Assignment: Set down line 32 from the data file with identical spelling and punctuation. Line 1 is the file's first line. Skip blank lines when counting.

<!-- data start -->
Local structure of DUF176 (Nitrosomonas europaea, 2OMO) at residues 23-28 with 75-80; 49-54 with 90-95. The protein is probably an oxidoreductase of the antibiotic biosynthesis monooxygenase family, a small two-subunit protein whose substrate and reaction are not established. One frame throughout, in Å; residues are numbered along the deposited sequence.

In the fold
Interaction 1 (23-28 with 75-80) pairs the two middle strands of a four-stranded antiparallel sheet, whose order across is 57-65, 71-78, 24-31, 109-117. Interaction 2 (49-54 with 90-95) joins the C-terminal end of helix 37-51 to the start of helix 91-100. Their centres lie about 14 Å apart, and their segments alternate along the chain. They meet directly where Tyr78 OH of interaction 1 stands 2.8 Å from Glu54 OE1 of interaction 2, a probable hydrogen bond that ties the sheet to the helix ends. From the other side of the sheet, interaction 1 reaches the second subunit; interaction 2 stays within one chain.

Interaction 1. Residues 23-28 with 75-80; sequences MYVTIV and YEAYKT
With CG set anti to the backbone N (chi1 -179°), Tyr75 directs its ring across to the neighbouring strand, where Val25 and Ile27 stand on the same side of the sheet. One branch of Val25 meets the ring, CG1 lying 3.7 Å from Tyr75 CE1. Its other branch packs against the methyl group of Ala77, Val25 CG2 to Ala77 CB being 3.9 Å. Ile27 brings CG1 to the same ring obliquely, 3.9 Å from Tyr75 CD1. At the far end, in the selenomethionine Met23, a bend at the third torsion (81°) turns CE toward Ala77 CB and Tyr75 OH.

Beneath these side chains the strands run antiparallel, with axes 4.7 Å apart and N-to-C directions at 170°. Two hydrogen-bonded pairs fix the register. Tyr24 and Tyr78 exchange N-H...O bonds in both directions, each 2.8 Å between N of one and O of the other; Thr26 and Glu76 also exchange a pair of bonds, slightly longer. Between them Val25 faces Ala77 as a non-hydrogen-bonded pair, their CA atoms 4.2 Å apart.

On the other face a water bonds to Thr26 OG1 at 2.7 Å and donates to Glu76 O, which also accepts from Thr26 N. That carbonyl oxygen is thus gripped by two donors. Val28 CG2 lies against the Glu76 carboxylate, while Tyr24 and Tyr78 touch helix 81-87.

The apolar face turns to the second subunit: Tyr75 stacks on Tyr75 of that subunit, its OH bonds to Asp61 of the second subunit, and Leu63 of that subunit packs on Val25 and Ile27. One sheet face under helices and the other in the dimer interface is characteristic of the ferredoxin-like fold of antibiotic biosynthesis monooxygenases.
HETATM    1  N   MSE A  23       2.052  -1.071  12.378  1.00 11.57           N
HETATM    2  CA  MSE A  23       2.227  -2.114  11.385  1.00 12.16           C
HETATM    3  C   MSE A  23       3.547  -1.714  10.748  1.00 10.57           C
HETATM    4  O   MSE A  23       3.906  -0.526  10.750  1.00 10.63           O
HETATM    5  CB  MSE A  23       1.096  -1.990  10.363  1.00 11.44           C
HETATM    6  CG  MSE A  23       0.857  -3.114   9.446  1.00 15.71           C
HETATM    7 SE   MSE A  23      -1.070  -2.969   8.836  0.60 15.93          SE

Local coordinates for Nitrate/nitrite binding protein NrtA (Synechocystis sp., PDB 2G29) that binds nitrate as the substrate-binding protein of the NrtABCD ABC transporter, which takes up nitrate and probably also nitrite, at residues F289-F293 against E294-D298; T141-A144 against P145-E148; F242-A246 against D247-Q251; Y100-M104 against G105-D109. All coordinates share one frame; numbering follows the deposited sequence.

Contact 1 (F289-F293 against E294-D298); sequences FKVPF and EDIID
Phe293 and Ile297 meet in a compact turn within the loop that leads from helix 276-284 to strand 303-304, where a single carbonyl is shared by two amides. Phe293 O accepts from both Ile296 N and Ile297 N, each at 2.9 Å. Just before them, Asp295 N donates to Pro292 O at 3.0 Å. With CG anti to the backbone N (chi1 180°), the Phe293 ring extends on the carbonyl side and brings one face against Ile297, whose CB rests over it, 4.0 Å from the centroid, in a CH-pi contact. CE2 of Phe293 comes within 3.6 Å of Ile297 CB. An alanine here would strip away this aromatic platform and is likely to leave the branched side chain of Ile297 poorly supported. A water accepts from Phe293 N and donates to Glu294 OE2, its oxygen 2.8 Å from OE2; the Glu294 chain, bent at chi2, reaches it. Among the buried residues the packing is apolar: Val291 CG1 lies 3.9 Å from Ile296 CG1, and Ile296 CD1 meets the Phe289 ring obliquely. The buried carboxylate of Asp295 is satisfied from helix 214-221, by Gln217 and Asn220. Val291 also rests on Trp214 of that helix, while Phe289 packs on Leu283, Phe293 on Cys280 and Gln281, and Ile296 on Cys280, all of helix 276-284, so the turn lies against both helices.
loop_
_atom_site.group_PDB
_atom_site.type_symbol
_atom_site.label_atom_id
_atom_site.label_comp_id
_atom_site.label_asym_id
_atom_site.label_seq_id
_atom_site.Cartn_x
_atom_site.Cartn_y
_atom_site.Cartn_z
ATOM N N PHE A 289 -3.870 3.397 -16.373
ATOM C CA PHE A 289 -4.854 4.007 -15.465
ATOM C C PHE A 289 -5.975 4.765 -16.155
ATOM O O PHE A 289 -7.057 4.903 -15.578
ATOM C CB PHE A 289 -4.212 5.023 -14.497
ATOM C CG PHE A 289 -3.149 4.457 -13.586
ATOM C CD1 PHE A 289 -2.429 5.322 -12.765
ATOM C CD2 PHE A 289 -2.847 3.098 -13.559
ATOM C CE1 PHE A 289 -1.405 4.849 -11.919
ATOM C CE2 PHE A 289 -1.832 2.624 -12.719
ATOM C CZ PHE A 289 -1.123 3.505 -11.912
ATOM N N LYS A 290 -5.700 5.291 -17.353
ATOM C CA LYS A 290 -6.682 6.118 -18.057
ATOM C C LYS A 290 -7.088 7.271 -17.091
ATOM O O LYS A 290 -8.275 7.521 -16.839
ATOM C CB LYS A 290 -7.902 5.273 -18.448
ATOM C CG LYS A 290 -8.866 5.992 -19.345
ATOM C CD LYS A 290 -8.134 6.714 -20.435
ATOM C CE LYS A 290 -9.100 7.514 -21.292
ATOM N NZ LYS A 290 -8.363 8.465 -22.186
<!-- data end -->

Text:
ATOM O O PHE A 289 -7.057 4.903 -15.578